Abortion is of course undesirable. It is always difficult for those involved. Rarely do women choose to have a termination. When a woman decides to have an abortion she generally does so because the health of the unborn child or her own safety is at risk, she has been raped or her circumstances are so impossible that a child would be unlikely to thrive. We should, in addition, not forget that a termination has to be agreed by two doctors.

The NHS’s own website states that the majority of abortions (98%) are carried out before 20 weeks, 90% of which are performed before 13 weeks.  Information from the Office for National Statistics states: “For women in their twenties and early thirties the percentage of abortions has remained relatively stable and is now in decline.”

Despite many medical advances over the past thirty years, the evidence simply does not stack up that foetal viability has improved past 24 weeks.  Only a tiny number of abortions take place at this point in the gestation cycle, and it is nothing short of scandalous that a Secretary of State can demonstrate such disregard for facts, while also doing nothing to support women who undergo this procedure.

We all want to see the number of abortions in Britain falling. The reality is, however, that abortion will always need to be an option for some women. If safe, legal and clean abortions are made harder to obtain, the numbers of women seeking illegal terminations will certainly rise; thus greatly endangering their lives and long term health.

Given that the majority of abortions are carried out before 20 weeks, Prime Minister David Cameron’s view that the limit should be reduced to 20 weeks, also expressed by Home Secretary Theresa May and Minister for Women Maria Miller, does nothing to move the practical argument forward. Instead, what we see are the Tories attacking hard fought access to abortion which could ultimately harm the health of our nation.

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Honeyball’s Weekly Round-Up

Chaotic economic policies have caused a split among the coalition, Sunday Mirror’s Vincent Moss revealed yesterday. The revelations followed news from earlier in the week when it was announced Britain is now in a double dip recession.

A source revealed to the Sunday Mirror that ‘Mr Osborne was becoming ­increasingly isolated as he faced a torrent of criticism from both Tory ministers and senior Lib Dems.’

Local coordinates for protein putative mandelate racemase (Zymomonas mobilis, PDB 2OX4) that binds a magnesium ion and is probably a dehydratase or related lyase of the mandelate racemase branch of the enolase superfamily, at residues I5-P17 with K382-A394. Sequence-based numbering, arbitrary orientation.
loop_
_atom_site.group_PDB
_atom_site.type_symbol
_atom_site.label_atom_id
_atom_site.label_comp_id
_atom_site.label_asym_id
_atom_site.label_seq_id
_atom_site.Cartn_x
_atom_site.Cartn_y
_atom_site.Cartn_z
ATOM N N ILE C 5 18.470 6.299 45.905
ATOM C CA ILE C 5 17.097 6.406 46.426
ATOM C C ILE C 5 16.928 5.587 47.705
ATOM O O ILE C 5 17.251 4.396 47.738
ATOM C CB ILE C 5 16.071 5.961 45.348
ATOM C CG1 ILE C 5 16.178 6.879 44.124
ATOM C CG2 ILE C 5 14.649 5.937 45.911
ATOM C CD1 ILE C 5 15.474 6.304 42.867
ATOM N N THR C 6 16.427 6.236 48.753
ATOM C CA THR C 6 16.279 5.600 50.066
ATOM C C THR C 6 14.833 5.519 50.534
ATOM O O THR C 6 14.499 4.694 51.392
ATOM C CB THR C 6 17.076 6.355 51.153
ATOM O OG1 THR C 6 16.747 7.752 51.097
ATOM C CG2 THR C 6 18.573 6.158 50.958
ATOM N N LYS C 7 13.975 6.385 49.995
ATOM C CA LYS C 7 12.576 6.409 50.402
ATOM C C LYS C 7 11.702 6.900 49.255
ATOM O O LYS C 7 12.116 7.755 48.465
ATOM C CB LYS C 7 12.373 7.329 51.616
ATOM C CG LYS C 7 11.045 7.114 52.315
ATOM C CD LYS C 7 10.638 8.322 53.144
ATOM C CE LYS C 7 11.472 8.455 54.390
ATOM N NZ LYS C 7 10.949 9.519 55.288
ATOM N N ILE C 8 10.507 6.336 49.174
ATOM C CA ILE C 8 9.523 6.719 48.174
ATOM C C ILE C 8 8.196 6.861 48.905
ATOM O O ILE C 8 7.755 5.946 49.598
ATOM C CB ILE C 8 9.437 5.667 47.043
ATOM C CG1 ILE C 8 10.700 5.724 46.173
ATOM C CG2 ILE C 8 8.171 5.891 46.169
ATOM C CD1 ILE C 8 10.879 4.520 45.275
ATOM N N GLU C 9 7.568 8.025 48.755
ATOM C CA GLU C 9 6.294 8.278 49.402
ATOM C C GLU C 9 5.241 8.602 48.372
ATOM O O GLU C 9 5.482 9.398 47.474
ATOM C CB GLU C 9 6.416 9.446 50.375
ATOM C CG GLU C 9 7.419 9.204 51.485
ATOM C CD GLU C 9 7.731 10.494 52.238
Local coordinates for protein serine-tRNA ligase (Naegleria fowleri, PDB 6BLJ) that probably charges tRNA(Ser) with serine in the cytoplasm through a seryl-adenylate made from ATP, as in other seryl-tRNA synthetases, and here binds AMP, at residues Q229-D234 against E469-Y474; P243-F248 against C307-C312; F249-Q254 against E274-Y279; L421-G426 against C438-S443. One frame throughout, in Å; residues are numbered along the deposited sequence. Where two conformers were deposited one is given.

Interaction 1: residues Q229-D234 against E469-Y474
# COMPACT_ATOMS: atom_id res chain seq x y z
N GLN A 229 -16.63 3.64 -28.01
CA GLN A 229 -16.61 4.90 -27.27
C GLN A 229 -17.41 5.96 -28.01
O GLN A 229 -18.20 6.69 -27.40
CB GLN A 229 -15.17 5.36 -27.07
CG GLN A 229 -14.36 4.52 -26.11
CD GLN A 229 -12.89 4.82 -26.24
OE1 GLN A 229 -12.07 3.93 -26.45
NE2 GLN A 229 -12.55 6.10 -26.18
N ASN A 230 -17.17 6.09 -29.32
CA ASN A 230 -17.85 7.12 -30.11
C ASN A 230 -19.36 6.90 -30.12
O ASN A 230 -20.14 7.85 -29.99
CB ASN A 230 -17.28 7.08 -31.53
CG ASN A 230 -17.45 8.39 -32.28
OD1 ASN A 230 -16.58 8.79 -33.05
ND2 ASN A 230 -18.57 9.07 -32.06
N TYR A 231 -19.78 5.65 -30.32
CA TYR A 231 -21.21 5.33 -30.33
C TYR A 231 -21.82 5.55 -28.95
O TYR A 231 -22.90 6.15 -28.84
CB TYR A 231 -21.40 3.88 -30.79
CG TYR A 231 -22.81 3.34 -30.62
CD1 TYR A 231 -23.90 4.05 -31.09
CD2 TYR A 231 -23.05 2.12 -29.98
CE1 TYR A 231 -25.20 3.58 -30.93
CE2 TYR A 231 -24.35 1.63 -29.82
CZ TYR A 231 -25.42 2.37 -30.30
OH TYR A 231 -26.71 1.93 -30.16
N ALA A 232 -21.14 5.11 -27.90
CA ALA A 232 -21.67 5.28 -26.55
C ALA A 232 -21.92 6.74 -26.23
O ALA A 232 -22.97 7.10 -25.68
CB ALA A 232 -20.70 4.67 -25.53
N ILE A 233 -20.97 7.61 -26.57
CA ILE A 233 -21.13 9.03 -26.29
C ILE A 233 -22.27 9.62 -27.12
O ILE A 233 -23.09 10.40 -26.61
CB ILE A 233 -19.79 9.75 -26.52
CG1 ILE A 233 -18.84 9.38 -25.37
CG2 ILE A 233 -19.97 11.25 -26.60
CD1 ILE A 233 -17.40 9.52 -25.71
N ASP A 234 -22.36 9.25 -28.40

The source added: ‘Things are so bad right now; George could even get the blame for the rain.’ You can read the article in full here.

It was a bad week for the coalition in other areas too. The Leveson Inquiry dominated many of the headlines mid week when Rupert Murdoch gave his evidence to the inquiry and during this time questions arose over whether the  culture secretary, Jeremy Hunt, may have broken the ministerial code in his handling of the News Corp bid for BSkyB.

If the story alone isn’t embarrassing enough for David Cameron then added to that embarrassment was the refusal by Lord Justice Leveson who made it clear to the government that the purpose of his inquiry was not to rule if the culture secretary had indeed breached his ministerial code.

 

This came after Cameron had suggested on Wednesday last week that the Leveson inquiry was the best forum in which to determine whether Hunt had handled the bid in a partisan manner.

There were also denials that the deputy prime minister had meddled in the inquiry and that he had asked the inquiry to bring forward the date of Hunts appearance so his case could be ‘fast tracked’. Leveson’s spokesman said that Hunt’s request to bring his evidence session forward had been turned down “in the interests of fairness to all”. You can read the full story here.

Marina Hyde offered insight into the historic week in which Rupert Murdoch spent a day and a half giving evidence to the inquiry. She suggested that Murdoch’s contempt for politicians was borne of the embarrassing ease with which he is able to persuade them to fawn over him. She recalls that he said: ‘”I wish they’d leave me alone,” he lamented of a succession of prime ministers during last year’s select committee testimony.’

Perhaps senior politicians have been guilty of this. But as we are now finding everyone gets held to account. Eventually.

 

 

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A Loss for Media Freedom at Home plus a Victory in the European Parliament